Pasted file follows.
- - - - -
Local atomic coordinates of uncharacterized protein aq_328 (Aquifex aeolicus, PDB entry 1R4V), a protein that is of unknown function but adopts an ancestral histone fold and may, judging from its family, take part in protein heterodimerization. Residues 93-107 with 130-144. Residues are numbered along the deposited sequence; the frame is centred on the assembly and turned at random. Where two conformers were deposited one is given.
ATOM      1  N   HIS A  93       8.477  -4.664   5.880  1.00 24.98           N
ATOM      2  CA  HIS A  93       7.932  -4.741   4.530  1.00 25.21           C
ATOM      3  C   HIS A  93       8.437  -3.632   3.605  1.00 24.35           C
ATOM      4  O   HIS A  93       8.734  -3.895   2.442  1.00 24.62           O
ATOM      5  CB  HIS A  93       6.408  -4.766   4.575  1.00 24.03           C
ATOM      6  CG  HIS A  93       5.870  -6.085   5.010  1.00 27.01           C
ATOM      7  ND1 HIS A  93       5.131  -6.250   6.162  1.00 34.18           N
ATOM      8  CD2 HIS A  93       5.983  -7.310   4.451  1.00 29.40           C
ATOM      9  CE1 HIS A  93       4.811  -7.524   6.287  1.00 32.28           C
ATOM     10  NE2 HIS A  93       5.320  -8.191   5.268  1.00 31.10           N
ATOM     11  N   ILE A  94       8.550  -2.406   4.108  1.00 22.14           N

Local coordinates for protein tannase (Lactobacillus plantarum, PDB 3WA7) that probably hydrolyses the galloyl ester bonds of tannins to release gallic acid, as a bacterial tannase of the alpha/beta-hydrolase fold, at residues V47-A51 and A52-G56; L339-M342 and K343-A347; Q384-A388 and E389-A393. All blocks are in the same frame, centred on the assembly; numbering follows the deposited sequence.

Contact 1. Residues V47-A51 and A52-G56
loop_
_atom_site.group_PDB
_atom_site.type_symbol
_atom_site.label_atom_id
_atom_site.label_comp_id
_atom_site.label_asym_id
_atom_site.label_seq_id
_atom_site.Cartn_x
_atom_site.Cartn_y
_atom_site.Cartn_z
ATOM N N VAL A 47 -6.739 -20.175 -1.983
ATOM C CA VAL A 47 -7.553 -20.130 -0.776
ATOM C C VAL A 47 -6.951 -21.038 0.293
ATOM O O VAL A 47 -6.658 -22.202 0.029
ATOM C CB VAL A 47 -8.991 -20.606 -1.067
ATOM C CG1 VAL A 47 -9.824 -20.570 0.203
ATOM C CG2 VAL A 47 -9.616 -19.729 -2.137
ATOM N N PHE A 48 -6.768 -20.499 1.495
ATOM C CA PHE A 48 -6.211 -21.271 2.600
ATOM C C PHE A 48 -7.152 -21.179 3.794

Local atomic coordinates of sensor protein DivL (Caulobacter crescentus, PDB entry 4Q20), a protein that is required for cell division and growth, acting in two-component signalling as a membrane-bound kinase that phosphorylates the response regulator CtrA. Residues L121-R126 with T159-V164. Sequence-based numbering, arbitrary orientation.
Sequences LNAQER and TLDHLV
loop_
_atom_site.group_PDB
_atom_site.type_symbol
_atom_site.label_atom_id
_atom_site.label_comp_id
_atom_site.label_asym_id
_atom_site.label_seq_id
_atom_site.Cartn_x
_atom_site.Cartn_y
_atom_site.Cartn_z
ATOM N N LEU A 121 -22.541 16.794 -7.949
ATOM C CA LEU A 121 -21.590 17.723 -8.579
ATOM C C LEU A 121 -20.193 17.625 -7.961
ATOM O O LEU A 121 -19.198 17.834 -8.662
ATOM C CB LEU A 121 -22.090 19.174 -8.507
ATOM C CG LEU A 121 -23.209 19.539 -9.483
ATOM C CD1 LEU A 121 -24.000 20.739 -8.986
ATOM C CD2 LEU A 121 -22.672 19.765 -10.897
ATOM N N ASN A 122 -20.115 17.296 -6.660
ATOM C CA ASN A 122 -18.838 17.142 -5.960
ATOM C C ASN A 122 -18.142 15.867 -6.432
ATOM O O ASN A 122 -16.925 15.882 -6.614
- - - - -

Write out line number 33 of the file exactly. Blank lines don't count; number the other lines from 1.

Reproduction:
ATOM C CA PHE A 48 -6.211 -21.271 2.600